August 26, 2016, 11:38:15 pm
Reply #3

Spike

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It may still be seen as "going prepared" and they may question whether you did in fact intend to retreat.

It comes down to this....if they want to prosecute they will always find grounds to do so. You may fight in court and win, but by then you will have been plastered all over the tabloids and TV, you may have spent a fortune on lawyers (who never lose) and in certain circumstances damage your career prospects.

Probably safer to just terminate the threat and hope to escape thereafter! Or run away......

Oh. Why go with dog spray? Stand up for either mace or some other recognised human threat deterrent.

Spike.
People should not be afraid of their governments.

Governments should be afraid of their people... "V"

August 27, 2016, 10:56:44 am
Reply #4

The-lizard

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It may still be seen as "going prepared" and they may question whether you did in fact intend to retreat.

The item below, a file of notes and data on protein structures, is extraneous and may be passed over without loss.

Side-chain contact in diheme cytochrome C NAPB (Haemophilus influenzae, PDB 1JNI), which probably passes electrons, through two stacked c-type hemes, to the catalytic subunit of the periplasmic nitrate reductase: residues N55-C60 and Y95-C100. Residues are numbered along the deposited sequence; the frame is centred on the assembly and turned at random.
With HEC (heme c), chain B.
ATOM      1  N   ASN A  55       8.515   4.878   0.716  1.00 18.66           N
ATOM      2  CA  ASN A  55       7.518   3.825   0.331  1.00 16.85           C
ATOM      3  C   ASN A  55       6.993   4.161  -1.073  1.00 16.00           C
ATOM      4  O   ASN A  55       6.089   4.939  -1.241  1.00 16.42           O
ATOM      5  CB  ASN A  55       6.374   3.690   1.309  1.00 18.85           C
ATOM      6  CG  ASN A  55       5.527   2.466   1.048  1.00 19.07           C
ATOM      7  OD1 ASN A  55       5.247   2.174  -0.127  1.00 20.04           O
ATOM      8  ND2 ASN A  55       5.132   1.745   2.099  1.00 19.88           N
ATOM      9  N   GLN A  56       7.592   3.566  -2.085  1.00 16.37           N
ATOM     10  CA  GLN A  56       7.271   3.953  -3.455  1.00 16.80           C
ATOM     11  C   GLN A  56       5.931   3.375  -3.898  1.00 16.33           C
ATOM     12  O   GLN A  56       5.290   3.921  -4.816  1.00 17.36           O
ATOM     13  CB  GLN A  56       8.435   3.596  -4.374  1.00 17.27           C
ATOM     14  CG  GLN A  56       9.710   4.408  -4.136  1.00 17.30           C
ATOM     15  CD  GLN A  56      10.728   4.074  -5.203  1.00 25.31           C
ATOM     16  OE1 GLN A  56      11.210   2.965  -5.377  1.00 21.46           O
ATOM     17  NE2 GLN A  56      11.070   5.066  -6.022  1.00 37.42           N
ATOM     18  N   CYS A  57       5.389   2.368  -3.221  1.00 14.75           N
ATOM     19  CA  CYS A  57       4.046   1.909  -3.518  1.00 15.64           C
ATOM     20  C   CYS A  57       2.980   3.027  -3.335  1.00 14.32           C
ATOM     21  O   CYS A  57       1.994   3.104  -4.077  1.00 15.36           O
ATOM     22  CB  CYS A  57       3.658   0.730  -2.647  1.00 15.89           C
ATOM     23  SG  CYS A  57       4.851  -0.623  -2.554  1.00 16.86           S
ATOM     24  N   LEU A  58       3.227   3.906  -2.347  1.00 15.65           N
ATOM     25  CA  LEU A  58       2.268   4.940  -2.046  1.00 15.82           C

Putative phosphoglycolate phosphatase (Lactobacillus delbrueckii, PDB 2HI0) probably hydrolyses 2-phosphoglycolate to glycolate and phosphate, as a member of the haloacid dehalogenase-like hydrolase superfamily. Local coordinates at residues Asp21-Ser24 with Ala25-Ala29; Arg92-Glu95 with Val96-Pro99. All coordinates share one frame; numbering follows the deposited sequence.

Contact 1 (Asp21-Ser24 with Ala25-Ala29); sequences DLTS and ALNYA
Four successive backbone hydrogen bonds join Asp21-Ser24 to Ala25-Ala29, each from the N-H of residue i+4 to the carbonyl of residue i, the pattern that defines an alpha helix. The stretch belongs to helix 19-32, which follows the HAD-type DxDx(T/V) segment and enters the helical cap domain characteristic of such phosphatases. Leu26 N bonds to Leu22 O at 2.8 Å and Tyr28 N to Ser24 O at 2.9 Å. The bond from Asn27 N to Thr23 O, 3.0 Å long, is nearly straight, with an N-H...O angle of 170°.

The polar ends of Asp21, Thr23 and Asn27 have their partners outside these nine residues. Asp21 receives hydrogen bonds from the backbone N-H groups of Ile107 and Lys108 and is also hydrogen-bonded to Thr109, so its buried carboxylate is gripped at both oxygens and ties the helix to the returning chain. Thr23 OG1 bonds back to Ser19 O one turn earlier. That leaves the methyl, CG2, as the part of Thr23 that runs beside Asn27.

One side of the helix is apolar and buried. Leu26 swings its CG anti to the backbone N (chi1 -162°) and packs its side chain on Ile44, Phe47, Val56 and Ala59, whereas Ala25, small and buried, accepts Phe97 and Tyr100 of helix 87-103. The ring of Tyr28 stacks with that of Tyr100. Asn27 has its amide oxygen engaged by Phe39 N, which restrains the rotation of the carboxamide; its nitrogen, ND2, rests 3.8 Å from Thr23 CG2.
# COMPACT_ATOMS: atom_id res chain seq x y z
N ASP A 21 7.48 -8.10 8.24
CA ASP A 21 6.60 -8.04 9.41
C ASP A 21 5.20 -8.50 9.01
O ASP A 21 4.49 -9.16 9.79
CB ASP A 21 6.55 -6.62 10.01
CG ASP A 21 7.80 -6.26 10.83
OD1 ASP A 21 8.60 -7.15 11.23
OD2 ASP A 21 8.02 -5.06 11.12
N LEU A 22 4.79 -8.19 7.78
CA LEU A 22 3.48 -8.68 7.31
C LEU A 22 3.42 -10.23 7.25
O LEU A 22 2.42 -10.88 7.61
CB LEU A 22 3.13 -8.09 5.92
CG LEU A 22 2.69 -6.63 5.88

That's the problem. If they want to get you, they will get you. There's not really much you can do about this, other than decide whether to be judged or buried.


Oh. Why go with dog spray? Stand up for either mace or some other recognised human threat deterrent.

Because there's a "loophole" which can easily lead to it's legalization, and such legalization can spark debate.

August 27, 2016, 12:59:56 pm
Reply #5

Spike

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The "system" is heavily biased against the law abiding being proactive and extra lenient on the habitual lawbreakers who don't give a damn anyway!  :(

What is the loophole with dog spray? And, is it particularly effective? Where can it be sourced?

Spike.
People should not be afraid of their governments.

Governments should be afraid of their people... "V"

August 27, 2016, 01:47:11 pm
Reply #6

The-lizard

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What is the loophole with dog spray?

From my first post:

My idea is simple, get OC sprays designed for use on animals legalized in Belgium, by having a court limit the scope of application of the "Law on weapons 2006", Article 10, to a literal interpretation of it's text.